Pelosi: There's no 'taint' of anti-Semitism in Democratic Party

House Speaker rejects allegations of anti-Semitism in Democratic Party amid criticism by Trump and Republicans.

Elad Benari,

Nancy Pelosi
Nancy Pelosi
Reuters

House Speaker Nancy Pelosi rejected allegations of anti-Semitism in the Democratic Party and asserted that President Donald Trump is "bankrupt of any ideas" whenever he accuses the party of pushing an anti-Semitic agenda.

"We have no taint of that in the Democratic Party, and just because they want to accuse somebody of that doesn't mean ... that we take that bait," Pelosi said on Tuesday in an interview with CNN's Christiane Amanpour in Dublin, Ireland.

Her comments come amid criticism of Democratic Rep. Ilhan Omar of Minnesota, one of the first two Muslim women members of Congress, who has made several anti-Semitic comments in recent months.

Omar came under fire after she suggested on Twitter that Republicans were attacking her at the behest of the pro-Israel lobby AIPAC. She subsequently issued a half-hearted apology before ultimately deleting the controversial tweets.

Omar later caused another uproar when, at a public event, she appeared to refer to domestic support for Israel as “allegiance to a foreign country”.

Her controversial remarks led the Democrats in the House of Representatives to work on a new resolution condemning anti-Semitism. However, the resolution was watered down to include condemnation of all forms of bigotry after objections from some Democrats. The watered-down version was ultimately approved by an overwhelming majority.

Following the approval of the resolution, Trump ripped the Democrats, telling reporters that the Democratic party has become an “anti-Israel” and “anti-Jewish” party.

He later reportedly doubled down on the criticism, telling a closed-door meeting of Republican donors that “the Democrats hate Jewish people.”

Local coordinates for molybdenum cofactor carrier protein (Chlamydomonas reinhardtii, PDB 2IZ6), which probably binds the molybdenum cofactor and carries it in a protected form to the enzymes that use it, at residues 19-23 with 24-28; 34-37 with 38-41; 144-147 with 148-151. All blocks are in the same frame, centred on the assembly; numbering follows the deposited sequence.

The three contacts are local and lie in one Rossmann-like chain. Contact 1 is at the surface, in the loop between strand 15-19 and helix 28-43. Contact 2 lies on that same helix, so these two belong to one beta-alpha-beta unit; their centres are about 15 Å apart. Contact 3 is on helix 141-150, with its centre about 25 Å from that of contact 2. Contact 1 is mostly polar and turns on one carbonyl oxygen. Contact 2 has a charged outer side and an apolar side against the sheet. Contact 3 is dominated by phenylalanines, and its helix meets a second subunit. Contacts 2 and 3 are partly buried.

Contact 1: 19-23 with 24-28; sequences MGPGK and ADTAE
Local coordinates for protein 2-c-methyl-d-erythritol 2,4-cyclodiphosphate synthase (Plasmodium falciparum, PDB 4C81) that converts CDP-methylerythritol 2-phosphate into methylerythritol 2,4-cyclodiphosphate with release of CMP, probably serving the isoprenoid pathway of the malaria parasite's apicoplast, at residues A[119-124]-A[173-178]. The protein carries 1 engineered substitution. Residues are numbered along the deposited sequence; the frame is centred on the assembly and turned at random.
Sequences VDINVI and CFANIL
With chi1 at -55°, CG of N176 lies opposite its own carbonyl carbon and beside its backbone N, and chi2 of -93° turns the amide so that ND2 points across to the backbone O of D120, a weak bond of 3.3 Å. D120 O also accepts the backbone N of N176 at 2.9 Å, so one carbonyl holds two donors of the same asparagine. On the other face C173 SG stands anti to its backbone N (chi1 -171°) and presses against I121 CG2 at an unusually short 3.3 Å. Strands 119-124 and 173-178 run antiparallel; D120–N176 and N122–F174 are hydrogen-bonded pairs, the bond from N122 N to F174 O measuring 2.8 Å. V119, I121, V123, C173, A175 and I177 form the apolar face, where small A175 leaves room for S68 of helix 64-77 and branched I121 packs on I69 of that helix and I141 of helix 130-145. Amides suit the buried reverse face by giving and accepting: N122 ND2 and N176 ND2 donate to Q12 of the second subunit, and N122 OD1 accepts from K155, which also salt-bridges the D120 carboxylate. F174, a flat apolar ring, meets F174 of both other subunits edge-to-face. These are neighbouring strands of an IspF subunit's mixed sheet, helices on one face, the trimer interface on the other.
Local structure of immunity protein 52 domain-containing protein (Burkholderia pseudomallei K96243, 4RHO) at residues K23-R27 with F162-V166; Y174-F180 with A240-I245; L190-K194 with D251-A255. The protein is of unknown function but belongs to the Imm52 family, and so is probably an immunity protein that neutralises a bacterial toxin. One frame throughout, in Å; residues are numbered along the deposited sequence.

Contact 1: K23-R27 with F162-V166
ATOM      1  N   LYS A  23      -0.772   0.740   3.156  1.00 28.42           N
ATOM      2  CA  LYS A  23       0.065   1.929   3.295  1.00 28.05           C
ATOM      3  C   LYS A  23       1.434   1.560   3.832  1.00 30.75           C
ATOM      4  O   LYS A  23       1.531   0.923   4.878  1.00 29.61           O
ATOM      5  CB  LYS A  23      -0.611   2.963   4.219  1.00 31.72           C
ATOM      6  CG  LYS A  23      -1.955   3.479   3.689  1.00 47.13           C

Pelosi in the interview dismissed the attacks from the GOP. When Democratic members of Congress travel to meet with leaders of other countries, Pelosi said, she advises them to express the party's concern about anti-Semitism "raising its head all over, including in our own country."

"This is nothing new for us," she said.

As for Omar, critics have also taken issue with the way she characterized the 9/11 attacks at an event last month, a controversy that ultimately snowballed into a video tweeted by Trump that attacked Omar for her comment and featured footage of 9/11. Omar said over the weekend that she saw an increase in death threats after the video posted.

In the interview Tuesday, Pelosi continued to express concern for the well-being of Omar, and she again criticized the President for his tweet, saying he used video of 9/11 "as a political tool."

Pelosi said she still hasn't spoken to Omar about her original comment.

"I haven't had a chance to speak with her. I'm traveling, she's traveling. But we couldn't catch up with her. Until I talk to somebody, I don't even know what was said," Pelosi told CNN. "But I do know what the President did was not right."

Trump said Monday while in Minnesota -- Omar's home state -- that he had no regrets of posting the video.

"Look, she's been very disrespectful to this country. She's been very disrespectful, frankly, to Israel. She is somebody that doesn't really understand, I think, life. Real life, what it's all about," he told KSTP news.

"It's unfortunate. She's got a way about her that's very, very bad, I think, for our country. I think she's extremely unpatriotic and extremely disrespectful to our country," added Trump.




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